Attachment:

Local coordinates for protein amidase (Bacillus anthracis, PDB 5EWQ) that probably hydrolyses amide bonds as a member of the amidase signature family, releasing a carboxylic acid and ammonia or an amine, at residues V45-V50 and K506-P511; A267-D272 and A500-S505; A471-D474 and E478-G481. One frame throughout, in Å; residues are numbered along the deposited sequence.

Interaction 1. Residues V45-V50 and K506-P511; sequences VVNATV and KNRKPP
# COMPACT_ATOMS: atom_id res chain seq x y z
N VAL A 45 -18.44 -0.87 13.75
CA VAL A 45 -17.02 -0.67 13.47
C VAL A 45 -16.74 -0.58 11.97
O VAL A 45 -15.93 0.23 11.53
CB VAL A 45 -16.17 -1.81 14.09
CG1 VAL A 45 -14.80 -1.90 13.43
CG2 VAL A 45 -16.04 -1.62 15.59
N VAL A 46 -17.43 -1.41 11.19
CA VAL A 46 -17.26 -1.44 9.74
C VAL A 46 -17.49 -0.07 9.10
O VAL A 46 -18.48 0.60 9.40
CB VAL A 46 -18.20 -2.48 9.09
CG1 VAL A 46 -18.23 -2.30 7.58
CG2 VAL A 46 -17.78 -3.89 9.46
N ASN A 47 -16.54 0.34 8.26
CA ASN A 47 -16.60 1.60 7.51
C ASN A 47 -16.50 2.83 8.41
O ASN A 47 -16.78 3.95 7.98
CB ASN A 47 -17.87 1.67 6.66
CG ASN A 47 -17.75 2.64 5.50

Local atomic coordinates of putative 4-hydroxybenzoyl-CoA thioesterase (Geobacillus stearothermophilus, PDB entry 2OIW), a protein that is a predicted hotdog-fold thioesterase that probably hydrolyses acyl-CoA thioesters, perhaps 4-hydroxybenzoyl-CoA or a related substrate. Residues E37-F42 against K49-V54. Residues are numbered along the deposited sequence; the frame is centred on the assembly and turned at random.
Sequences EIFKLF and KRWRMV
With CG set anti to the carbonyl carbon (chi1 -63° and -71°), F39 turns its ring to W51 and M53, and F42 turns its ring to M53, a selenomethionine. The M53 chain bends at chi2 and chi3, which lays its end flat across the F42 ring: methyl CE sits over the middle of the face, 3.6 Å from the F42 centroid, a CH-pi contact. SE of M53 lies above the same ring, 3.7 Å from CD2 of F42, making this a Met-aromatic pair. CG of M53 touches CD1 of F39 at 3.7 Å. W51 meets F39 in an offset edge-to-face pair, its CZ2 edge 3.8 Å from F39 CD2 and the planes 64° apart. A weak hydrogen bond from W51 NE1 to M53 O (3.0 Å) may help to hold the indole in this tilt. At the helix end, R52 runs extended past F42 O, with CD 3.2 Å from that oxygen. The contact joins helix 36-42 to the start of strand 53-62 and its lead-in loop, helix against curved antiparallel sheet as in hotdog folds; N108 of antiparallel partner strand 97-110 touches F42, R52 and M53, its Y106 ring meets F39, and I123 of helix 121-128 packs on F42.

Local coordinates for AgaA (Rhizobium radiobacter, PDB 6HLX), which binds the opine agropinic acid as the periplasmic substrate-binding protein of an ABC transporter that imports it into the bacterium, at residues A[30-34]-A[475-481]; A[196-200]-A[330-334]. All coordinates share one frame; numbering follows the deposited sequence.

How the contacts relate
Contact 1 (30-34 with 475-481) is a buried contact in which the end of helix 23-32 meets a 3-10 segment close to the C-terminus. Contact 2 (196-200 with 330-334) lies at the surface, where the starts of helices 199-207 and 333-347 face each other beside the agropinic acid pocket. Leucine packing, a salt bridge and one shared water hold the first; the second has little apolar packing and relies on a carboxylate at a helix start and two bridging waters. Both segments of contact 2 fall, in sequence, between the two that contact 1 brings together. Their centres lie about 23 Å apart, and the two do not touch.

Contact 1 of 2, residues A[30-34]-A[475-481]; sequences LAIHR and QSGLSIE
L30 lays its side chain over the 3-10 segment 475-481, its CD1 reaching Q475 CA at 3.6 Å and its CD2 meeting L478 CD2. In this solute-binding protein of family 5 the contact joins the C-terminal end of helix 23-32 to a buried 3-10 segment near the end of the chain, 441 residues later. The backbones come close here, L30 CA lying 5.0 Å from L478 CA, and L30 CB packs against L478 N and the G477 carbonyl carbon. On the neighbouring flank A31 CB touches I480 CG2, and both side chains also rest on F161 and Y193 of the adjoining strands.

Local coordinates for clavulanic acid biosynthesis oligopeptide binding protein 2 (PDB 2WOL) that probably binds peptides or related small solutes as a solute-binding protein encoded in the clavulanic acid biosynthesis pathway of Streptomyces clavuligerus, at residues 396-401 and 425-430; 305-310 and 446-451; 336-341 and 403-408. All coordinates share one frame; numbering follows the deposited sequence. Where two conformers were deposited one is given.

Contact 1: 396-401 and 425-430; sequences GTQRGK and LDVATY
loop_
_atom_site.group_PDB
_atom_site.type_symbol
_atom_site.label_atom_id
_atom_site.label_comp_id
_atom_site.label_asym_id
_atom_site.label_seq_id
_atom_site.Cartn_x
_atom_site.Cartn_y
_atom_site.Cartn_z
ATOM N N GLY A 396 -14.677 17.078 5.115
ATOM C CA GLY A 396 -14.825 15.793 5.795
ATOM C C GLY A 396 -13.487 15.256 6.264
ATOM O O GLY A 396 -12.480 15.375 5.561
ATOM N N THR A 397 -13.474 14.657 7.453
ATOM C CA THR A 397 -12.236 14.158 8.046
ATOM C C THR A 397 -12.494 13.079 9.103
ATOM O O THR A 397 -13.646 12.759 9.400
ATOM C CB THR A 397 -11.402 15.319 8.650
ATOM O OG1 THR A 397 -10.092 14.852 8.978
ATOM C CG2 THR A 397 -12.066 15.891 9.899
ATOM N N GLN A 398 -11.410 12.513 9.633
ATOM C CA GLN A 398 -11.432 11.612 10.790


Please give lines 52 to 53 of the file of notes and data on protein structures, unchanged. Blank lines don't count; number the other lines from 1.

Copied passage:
ATOM C CB THR A 397 -11.402 15.319 8.650
ATOM O OG1 THR A 397 -10.092 14.852 8.978